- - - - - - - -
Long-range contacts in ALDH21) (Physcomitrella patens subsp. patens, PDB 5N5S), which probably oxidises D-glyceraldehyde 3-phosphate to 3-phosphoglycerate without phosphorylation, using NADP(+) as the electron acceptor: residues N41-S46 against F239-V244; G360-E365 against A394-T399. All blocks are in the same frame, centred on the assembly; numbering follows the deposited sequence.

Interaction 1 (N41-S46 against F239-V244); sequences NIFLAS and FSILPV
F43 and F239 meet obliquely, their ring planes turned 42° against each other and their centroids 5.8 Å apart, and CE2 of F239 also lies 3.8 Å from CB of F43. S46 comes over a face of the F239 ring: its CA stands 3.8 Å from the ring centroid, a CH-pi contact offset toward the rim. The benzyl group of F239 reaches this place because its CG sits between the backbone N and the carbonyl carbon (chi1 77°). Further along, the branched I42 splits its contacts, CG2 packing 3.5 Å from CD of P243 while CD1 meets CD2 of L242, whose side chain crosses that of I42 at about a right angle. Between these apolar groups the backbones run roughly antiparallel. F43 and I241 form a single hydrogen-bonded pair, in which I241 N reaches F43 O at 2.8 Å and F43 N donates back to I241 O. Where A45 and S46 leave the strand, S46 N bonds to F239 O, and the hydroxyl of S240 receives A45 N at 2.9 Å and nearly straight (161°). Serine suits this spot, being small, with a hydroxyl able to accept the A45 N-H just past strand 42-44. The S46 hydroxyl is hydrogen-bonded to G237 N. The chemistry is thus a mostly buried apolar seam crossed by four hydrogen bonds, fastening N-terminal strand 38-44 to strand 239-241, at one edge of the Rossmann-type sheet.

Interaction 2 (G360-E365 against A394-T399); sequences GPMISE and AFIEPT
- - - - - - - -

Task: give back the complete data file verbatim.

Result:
Long-range contacts in ALDH21) (Physcomitrella patens subsp. patens, PDB 5N5S), which probably oxidises D-glyceraldehyde 3-phosphate to 3-phosphoglycerate without phosphorylation, using NADP(+) as the electron acceptor: residues N41-S46 against F239-V244; G360-E365 against A394-T399. All blocks are in the same frame, centred on the assembly; numbering follows the deposited sequence.

Interaction 1 (N41-S46 against F239-V244); sequences NIFLAS and FSILPV
F43 and F239 meet obliquely, their ring planes turned 42° against each other and their centroids 5.8 Å apart, and CE2 of F239 also lies 3.8 Å from CB of F43. S46 comes over a face of the F239 ring: its CA stands 3.8 Å from the ring centroid, a CH-pi contact offset toward the rim. The benzyl group of F239 reaches this place because its CG sits between the backbone N and the carbonyl carbon (chi1 77°). Further along, the branched I42 splits its contacts, CG2 packing 3.5 Å from CD of P243 while CD1 meets CD2 of L242, whose side chain crosses that of I42 at about a right angle. Between these apolar groups the backbones run roughly antiparallel. F43 and I241 form a single hydrogen-bonded pair, in which I241 N reaches F43 O at 2.8 Å and F43 N donates back to I241 O. Where A45 and S46 leave the strand, S46 N bonds to F239 O, and the hydroxyl of S240 receives A45 N at 2.9 Å and nearly straight (161°). Serine suits this spot, being small, with a hydroxyl able to accept the A45 N-H just past strand 42-44. The S46 hydroxyl is hydrogen-bonded to G237 N. The chemistry is thus a mostly buried apolar seam crossed by four hydrogen bonds, fastening N-terminal strand 38-44 to strand 239-241, at one edge of the Rossmann-type sheet.

Interaction 2 (G360-E365 against A394-T399); sequences GPMISE and AFIEPT